Shares of Uber Technologies Inc. surged the most since 2020 during the trading session after the firm reported second-quarter revenue that beat the average analyst estimate.
With earnings trickling in after the markets closed, Starbucks Corp. rose in extended trading after its net revenue came in slightly above expectations. Meanwhile, Advanced Micro Devices Inc., the second-biggest maker of computer processors, fell after giving a lukewarm forecast for the third quarter.
🔑 The Day’s Key Movements:
Oil prices oscillated during the session and at the end saw gains, as investors await the meeting to be held by OPEC and its allies in which a decision will be made on whether or not to increase supply.
Benchmark Brent remained above US$100, while WTI traded near $95. Looking ahead to the meeting, analysts are skeptical that the group of countries will heed US President Joe Biden’s call to increase oil supplies to reduce barrel prices, Bloomberg reported.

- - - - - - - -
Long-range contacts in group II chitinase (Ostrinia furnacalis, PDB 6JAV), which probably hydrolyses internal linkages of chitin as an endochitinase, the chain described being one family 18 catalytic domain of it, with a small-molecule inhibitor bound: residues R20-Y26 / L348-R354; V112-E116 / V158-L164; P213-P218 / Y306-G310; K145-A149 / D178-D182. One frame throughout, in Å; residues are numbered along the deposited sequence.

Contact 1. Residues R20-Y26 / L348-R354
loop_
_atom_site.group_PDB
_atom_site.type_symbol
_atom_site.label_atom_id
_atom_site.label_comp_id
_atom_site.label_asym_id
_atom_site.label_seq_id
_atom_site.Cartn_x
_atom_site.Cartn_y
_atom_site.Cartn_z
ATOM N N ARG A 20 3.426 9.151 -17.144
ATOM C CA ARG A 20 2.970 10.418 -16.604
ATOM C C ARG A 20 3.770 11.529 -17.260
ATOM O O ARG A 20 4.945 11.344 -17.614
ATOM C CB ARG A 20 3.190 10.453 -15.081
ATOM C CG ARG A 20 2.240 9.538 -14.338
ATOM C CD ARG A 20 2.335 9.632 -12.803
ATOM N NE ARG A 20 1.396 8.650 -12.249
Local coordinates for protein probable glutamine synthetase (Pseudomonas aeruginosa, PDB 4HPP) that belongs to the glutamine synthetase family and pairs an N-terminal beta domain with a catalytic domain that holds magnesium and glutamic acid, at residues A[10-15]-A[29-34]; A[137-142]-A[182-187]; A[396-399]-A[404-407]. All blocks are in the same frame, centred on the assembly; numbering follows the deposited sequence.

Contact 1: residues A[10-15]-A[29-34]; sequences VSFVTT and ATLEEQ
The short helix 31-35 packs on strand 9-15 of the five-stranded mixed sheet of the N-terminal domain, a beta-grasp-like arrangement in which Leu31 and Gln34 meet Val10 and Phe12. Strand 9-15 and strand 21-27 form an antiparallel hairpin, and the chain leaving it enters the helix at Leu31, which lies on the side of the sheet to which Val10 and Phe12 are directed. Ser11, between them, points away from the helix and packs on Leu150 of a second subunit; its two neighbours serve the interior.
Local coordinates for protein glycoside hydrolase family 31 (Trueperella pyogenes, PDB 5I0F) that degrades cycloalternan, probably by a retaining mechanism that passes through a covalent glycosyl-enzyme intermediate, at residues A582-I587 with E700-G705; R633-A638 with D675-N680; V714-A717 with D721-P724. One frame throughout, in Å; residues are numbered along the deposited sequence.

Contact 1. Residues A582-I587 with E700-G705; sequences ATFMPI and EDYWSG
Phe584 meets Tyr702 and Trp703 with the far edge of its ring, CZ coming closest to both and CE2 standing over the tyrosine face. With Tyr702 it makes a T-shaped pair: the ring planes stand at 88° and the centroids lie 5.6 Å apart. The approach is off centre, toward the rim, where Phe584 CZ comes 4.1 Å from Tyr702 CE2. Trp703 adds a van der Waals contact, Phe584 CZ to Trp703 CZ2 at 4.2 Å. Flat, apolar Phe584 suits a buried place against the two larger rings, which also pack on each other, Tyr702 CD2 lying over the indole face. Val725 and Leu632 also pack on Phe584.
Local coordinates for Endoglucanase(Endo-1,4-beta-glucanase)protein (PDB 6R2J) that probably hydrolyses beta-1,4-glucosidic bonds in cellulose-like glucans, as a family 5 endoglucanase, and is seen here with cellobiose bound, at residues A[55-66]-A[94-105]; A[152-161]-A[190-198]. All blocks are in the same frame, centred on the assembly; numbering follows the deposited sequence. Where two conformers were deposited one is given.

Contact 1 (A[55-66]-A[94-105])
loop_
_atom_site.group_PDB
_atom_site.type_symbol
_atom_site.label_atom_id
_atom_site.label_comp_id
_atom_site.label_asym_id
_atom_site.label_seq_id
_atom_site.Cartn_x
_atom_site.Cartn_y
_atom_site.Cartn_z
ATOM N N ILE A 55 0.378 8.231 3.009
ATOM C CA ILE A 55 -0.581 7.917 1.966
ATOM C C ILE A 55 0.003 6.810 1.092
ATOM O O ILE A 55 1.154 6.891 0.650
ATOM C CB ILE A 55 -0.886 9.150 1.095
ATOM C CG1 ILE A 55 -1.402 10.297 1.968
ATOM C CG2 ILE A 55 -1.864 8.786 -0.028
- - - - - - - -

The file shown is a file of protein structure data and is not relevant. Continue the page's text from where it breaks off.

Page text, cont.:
The alliance is more likely to hold production steady in September, according to a Bloomberg survey of traders and analysts.
By the end of this month, the group will have officially completed the reactivation of supplies they halted during the pandemic.
🍝 For the Dinner Table Debate:
The strength of the US dollar and the depreciation of Latin American currencies has boosted remittances to the region, giving some oxygen to consumers as they face inflationary pressures and rising interest rates.
Although the measurement of remittances in Latin American countries is not standardized, and some so far only have records for the first quarter of 2022, the region has already reached 37.3% of the World Bank’s projected target for this year.
Among the countries that have information available up to March 2022, Ecuador and Peru appear as the strongest as remittance recipients. The former accumulated $1.10 billion in the first three months of the year, an increase of 19.85% compared to the first quarter of 2021, according to the Central Bank of Ecuador.
The World Bank projected in May of this year that remittances arriving to the region would continue to grow to $143 billion, of which $53.42 billion (37.3% of the projection) have already arrived. To calculate this figure, Bloomberg Linea took the total reported by each country up to August 2 of this year.
-- Carlos Rodríguez Salcedo, a content producer at Bloomberg Línea, and Emily Graffeo and Natalia Kniazhevich of Bloomberg News, contributed to this report.